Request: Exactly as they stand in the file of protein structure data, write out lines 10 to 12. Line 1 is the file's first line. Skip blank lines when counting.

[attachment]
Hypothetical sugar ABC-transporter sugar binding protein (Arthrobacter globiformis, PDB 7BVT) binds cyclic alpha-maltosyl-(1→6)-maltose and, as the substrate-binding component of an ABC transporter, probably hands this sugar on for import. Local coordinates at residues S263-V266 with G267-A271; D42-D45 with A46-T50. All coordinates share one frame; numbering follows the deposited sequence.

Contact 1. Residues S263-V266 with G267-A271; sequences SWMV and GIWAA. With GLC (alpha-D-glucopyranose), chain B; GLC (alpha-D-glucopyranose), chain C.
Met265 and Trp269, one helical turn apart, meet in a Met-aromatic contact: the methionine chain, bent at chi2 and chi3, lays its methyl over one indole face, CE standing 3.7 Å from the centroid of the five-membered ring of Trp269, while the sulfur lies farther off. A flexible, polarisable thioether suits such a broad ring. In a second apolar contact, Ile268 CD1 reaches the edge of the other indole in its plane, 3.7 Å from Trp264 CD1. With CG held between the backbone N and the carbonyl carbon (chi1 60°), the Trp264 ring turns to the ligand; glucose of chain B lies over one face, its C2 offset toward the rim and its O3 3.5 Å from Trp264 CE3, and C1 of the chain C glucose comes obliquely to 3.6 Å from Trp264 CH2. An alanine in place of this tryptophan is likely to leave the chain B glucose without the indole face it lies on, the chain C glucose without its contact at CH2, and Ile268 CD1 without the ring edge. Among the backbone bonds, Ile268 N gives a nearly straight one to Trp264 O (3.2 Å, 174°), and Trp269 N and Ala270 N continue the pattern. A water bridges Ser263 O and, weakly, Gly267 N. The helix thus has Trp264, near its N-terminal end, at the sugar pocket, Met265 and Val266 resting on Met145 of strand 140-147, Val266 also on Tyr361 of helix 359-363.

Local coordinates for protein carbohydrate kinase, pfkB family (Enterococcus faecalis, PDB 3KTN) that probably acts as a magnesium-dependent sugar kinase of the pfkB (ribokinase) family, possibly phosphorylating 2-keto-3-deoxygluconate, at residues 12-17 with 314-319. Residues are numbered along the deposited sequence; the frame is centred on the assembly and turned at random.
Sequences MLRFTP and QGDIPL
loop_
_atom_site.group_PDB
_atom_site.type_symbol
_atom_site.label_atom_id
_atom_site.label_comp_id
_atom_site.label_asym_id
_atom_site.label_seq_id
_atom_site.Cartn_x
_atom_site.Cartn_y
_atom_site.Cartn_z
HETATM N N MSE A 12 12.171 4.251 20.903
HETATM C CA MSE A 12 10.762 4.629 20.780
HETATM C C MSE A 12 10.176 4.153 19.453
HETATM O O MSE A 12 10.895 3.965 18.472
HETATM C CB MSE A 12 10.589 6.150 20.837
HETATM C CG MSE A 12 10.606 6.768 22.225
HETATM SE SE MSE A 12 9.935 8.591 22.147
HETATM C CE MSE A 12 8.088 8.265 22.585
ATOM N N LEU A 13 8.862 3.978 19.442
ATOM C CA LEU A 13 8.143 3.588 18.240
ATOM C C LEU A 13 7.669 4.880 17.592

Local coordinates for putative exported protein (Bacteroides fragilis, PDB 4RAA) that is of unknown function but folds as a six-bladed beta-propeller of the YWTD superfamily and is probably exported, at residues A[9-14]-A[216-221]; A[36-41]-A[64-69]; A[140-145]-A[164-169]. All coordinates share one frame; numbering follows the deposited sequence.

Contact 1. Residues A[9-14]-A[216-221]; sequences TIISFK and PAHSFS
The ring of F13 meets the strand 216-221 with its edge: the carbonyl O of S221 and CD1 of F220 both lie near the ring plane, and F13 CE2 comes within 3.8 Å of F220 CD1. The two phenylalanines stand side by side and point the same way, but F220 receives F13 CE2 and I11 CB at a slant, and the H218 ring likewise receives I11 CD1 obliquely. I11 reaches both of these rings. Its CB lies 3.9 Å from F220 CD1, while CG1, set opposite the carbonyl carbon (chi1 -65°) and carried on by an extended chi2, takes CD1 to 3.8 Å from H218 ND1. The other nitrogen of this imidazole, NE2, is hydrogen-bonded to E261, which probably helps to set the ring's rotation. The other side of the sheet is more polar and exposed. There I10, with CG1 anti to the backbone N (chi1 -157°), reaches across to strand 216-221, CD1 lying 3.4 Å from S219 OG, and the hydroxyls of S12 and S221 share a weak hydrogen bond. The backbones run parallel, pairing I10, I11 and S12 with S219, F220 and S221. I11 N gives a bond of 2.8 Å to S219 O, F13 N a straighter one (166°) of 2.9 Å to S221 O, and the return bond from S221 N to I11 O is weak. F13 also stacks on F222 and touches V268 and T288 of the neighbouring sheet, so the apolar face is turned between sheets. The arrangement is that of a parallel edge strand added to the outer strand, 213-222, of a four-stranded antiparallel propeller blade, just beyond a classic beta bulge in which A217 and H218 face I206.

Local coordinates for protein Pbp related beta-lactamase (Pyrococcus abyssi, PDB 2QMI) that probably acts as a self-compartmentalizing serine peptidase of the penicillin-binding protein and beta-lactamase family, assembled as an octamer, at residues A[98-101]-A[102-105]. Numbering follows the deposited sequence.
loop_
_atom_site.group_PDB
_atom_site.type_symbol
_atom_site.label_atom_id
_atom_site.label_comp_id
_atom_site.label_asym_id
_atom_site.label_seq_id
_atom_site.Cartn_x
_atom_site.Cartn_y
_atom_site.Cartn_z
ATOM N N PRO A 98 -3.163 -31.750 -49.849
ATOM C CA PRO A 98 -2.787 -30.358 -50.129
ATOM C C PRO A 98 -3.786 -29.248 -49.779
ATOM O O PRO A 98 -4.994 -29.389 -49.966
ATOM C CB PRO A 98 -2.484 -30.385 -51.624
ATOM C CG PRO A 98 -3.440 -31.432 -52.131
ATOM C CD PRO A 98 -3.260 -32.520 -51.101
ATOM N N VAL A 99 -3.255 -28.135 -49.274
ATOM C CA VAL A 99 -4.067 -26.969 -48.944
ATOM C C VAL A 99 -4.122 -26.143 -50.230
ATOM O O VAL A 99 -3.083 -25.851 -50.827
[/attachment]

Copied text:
_atom_site.label_comp_id
_atom_site.label_asym_id
_atom_site.label_seq_id